Its users are referred to as “customers”, to reflect the comfortable café surrounds – books, board games, and couches – and to underscore that this is not a clinical space.
They can come in, have a hot drink and a snack, read, rest or interact with others. Some who are homeless, particularly women, come to have a proper sleep where they can be safe. Many appreciate being able to charge their phones.
The café has had strong support from hospital management and Better Care Victoria, which has funded it, but still its work began slowly, Timmins said.
It struggled at first to find the right way to get the word out to potential users and also encountered some concern and confusion among staff about risk: what to do if there was an incident, and how to manage a service “that is sitting right in the middle of a clinical space but is not a clinical space”?
Over time, Timmins said, those concerns have waned in the absence of any big problems, word has spread among users, and interaction is growing between the café and the ED, and with GPs.
Safe Haven has now had more than 1,200 customers, many of whom are regulars.
Timmins said it’s also had lots of interstate interest, with plans now for six Safe Havens in Queensland, one in Western Australia, a hybrid model in New South Wales, and a number across Melbourne and Victoria, including at the Royal Melbourne Hospital.
It is not an expensive model – St Vincent’s says the operating costs are less than $200,000 a year, and it can be flexible, Timmins says, depending on the community it operates in.
An internal evaluation conducted after the first six months found it had reduced presentations to the ED and given its customers a better experience of the overall health system as a result.
The evaluation also identified a third outcome that Timmins had not expected: it had created a sense of social connectedness.
“To translate that: in health terms we don’t deal in loneliness, because we deal in clinical issues, but the world at the moment is experiencing an epidemic of loneliness,” she said.
That has been very much the experience in the health system for Paul Pollard.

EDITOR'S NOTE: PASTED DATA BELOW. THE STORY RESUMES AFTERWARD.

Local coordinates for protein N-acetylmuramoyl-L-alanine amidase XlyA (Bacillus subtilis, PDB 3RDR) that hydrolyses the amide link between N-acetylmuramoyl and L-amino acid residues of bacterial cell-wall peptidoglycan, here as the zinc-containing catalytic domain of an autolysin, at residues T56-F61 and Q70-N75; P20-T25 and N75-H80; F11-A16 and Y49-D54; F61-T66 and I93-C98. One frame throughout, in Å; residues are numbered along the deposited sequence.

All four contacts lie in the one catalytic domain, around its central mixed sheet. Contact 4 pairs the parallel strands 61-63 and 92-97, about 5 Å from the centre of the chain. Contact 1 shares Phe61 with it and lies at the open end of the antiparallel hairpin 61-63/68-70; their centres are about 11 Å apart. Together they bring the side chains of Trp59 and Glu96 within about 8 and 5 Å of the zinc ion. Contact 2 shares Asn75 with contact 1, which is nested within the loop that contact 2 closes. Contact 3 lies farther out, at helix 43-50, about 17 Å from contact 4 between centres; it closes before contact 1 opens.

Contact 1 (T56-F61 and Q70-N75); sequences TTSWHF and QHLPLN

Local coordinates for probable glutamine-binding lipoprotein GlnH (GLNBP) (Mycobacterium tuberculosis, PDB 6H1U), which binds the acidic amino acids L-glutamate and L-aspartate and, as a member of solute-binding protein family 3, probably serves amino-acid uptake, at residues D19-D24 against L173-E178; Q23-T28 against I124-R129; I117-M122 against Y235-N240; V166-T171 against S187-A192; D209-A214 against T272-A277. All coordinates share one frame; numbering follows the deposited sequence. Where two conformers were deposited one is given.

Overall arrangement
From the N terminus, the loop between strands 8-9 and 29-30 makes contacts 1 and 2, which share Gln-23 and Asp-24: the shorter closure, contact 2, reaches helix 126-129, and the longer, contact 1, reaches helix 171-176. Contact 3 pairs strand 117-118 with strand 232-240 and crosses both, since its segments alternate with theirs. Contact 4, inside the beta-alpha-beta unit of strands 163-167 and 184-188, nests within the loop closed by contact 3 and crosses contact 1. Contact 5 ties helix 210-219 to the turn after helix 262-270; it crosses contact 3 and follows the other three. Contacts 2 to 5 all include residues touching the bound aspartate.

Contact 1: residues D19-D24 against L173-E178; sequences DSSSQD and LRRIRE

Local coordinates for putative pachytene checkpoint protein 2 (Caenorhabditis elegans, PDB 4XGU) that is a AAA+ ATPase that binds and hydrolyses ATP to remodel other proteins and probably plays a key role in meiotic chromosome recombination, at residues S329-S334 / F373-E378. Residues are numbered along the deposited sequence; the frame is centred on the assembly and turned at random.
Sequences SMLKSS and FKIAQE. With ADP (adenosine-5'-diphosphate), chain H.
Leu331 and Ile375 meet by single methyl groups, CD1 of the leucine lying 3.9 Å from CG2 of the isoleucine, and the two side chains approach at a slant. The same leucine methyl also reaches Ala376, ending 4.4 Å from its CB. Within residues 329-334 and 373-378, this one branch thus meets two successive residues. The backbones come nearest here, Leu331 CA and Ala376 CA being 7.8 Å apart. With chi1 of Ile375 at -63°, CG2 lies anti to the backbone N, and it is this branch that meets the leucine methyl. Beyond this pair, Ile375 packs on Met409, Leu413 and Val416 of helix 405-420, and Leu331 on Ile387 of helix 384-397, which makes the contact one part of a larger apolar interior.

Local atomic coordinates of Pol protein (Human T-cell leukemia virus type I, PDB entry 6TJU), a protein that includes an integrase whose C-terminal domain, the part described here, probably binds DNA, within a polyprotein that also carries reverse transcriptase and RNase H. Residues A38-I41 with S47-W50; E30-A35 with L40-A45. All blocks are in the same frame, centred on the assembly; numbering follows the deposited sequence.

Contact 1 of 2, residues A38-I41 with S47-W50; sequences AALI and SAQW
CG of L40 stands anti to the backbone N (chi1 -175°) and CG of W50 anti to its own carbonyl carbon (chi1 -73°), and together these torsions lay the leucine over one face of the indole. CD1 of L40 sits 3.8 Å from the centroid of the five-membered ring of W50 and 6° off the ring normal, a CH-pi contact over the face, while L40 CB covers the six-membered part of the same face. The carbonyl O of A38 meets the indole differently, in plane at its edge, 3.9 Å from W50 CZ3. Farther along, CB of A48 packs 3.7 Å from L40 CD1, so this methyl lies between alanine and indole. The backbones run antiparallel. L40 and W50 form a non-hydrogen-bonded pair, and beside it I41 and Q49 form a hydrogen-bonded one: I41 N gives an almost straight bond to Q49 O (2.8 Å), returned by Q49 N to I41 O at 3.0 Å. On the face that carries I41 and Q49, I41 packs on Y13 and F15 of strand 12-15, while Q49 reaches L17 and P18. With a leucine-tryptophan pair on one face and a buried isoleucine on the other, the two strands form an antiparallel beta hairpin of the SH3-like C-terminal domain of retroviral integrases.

He told Croakey he felt he had no choice but to head for an ED in 2017, when he ended up spending three months on the psychiatric ward.
“That was definitely a time to go to ED, that probably saved my life that time,” he said.
He has also appreciated the support of the psychiatric triage services.
But he says these services are often too busy to offer the type of support that has meant so much to him at Safe Haven, having peers and clinicians who understood his experience and also have the time and space to talk about the everyday – the latest movie he’s seen or a highlight of his week.
“Unless it’s life threatening, psych triage might not be able to take your call straight away, they might say they’ll ring back in three or four hours or the following day,” he said.
“While they were very good, very understanding…it wasn’t face to face and it was more around medication issues ,which are important but I still felt a big sense of isolation.”
A “counter discourse”
The Australasian College for Emergency Medicine (ACEM) last year convened a national summit calling for urgent reform to a system where, at best, clinicians often don’t have the time or resources to provide the right care and environment for people in mental distress who, in most cases, will wait nearly 12 hours for treatment when they present to an ED, and some for days.
At worse, as public health researcher Dr Ruth De Souza pointed out at the #CroakeyGo #NavigatingHealth event, ongoing stigma means that people with mental health issues can sometimes be viewed as “time wasters” by ED staff.